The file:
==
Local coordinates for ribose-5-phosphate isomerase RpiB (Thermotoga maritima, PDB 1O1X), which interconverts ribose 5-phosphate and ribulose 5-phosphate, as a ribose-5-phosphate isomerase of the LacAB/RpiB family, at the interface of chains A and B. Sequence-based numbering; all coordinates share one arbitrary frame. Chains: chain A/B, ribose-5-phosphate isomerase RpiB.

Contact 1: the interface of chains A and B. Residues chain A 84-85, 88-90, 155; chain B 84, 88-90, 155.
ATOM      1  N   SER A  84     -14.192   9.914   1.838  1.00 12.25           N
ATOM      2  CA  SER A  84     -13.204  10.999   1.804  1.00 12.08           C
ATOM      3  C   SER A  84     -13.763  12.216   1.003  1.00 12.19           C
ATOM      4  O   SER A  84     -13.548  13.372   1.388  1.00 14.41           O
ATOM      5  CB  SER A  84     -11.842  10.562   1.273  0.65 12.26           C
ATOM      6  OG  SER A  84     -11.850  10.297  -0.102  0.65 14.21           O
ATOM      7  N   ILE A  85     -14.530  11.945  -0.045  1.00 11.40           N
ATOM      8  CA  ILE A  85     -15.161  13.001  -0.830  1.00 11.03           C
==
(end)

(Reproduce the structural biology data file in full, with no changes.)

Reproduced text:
Local coordinates for ribose-5-phosphate isomerase RpiB (Thermotoga maritima, PDB 1O1X), which interconverts ribose 5-phosphate and ribulose 5-phosphate, as a ribose-5-phosphate isomerase of the LacAB/RpiB family, at the interface of chains A and B. Sequence-based numbering; all coordinates share one arbitrary frame. Chains: chain A/B, ribose-5-phosphate isomerase RpiB.

Contact 1: the interface of chains A and B. Residues chain A 84-85, 88-90, 155; chain B 84, 88-90, 155.
ATOM      1  N   SER A  84     -14.192   9.914   1.838  1.00 12.25           N
ATOM      2  CA  SER A  84     -13.204  10.999   1.804  1.00 12.08           C
ATOM      3  C   SER A  84     -13.763  12.216   1.003  1.00 12.19           C
ATOM      4  O   SER A  84     -13.548  13.372   1.388  1.00 14.41           O
ATOM      5  CB  SER A  84     -11.842  10.562   1.273  0.65 12.26           C
ATOM      6  OG  SER A  84     -11.850  10.297  -0.102  0.65 14.21           O
ATOM      7  N   ILE A  85     -14.530  11.945  -0.045  1.00 11.40           N
ATOM      8  CA  ILE A  85     -15.161  13.001  -0.830  1.00 11.03           C